Samples of the types of histories completed are available online:
Scott Price, “”Labours War- Remembering the Safeway Strike of 1978,”” video, April 2013.
Scott Price, “The Merger of locals 832 and 111: The merging of two union cultures,” video, April 2013.
Kent Davies, “A Brief History of the Harvest Moon Festival,” audio soundscape, November 2013.
The team which produced a history with the United Food and Commercial Workers includes staff technician, Kent Davies and co-directors of the Centre, Professor Nolan Reilly and Alexander Freund.
Reilly and Freund point out in their 2013-2015 Annual Report that, “we all engage in oral history practices in our everyday lives, in telling our stories or listening to others.”
“… we all engage in oral history…” That very statement may be central to the definition of oral history, but it is telling in another manner. Arguably, selectively, oral history can take a story which is apparently obvious and mundane, and by shining a documentary light can elevate the story to history. Oral history selectively gives voice to the everyday.
Reilly, Freund and company further explain in the Annual Report that, “At every step, oral history is grounded in local knowledge and is connected to global experiences. As a method of exploring the past, oral history builds people’s capacity to appreciate the complexities of history, to critically evaluate the role of history in society, and, perhaps most importantly, to participate in the making of history.”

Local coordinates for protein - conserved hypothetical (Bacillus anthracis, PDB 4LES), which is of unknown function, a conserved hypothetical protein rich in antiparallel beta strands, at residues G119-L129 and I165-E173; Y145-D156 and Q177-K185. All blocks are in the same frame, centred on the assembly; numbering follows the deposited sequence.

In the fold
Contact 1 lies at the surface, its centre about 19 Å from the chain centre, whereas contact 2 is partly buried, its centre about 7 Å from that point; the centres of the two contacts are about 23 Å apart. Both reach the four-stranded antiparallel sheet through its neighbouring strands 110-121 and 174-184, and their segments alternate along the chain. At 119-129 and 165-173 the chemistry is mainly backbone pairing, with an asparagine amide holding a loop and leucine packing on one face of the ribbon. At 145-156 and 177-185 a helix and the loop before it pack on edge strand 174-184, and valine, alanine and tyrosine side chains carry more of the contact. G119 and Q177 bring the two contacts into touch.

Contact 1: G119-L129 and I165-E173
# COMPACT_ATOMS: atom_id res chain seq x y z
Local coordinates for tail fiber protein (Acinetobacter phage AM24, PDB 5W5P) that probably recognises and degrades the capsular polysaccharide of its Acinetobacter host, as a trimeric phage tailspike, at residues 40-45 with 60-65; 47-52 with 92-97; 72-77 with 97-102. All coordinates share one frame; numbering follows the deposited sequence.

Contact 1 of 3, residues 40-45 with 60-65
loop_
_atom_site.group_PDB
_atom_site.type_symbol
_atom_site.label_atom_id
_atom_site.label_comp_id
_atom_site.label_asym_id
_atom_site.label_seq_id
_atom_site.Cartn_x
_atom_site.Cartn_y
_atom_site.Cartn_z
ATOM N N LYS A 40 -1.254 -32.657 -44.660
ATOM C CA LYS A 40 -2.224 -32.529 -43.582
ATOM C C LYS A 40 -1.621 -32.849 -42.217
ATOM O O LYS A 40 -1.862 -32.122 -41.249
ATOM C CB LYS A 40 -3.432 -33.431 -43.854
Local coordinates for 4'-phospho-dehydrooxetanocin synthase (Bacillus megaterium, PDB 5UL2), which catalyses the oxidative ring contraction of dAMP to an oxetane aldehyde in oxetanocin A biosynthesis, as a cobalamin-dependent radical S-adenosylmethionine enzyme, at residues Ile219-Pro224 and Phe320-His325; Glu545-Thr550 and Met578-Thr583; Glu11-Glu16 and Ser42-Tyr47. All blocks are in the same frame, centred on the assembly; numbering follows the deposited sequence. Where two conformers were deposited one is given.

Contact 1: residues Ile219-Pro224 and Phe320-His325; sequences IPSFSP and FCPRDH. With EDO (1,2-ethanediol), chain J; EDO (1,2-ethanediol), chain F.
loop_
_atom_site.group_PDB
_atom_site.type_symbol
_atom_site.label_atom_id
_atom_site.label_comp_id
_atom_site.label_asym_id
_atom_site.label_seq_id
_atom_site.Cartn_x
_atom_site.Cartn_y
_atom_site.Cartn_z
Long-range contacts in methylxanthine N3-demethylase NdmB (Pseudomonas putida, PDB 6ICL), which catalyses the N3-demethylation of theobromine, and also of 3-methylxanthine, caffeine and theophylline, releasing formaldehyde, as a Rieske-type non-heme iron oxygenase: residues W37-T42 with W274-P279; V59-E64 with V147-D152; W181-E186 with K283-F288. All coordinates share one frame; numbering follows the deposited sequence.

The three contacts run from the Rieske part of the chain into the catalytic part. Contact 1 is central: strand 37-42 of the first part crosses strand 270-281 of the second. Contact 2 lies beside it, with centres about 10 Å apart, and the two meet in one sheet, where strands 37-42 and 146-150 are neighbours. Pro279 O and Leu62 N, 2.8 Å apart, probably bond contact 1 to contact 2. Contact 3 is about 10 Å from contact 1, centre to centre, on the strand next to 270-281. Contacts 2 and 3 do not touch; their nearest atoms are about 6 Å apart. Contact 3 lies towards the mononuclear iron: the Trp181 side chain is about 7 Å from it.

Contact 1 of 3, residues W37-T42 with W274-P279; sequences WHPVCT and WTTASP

In decades past, broadcasters like the colourful Studs Terkel used oral history to document the lives of working men and women.
Terkel revealed the heart, mind and soul of the individual, framed in everyday life. These were folks who were sometimes designated “the et ceteras” of society but were, in fact, the people in recent history who could legitimately claim they had made America great.
Chicago-based Terkel died in 2008. Robert Coles, Harvard professor of psychiatry eulogized Terkel in the New York Times as “… the most extraordinary social observer this country has produced.”
Born in 1912, Terkel published his autobiography, Touch and Go, in 2007, and in it shared his secret to interviewing people: they must feel needed.
Yes, his subjects knew he needed them, but he needed something from them as well. Terkel needed to hear their stories. He was interested.
Terkel liked to quote the American writer, Jimmy Baldwin. Terkel agreed with Baldwin that history is what we are always making. History is what we are doing, what we are living.
Terkel credited curiosity as the one attribute that kept him going all his life. Ending his autobiography on a profound note, but still typically wry, Terkel says his gravestone epitaph will read: “Curiosity did not kill this cat.” No kidding; curiosity probably kept that cat alive.
Broadfoot or Terkel. Both would say the U of W Oral History Centre is democratizing history. There is only one other university in Canada which comes close to operating a similar centre, and that is Montreal’s Concordia University.
But if you live in Winnipeg, and you are so inclined, you can emulate the great Broadfoot. Just get yourself enrolled in an OHC workshop.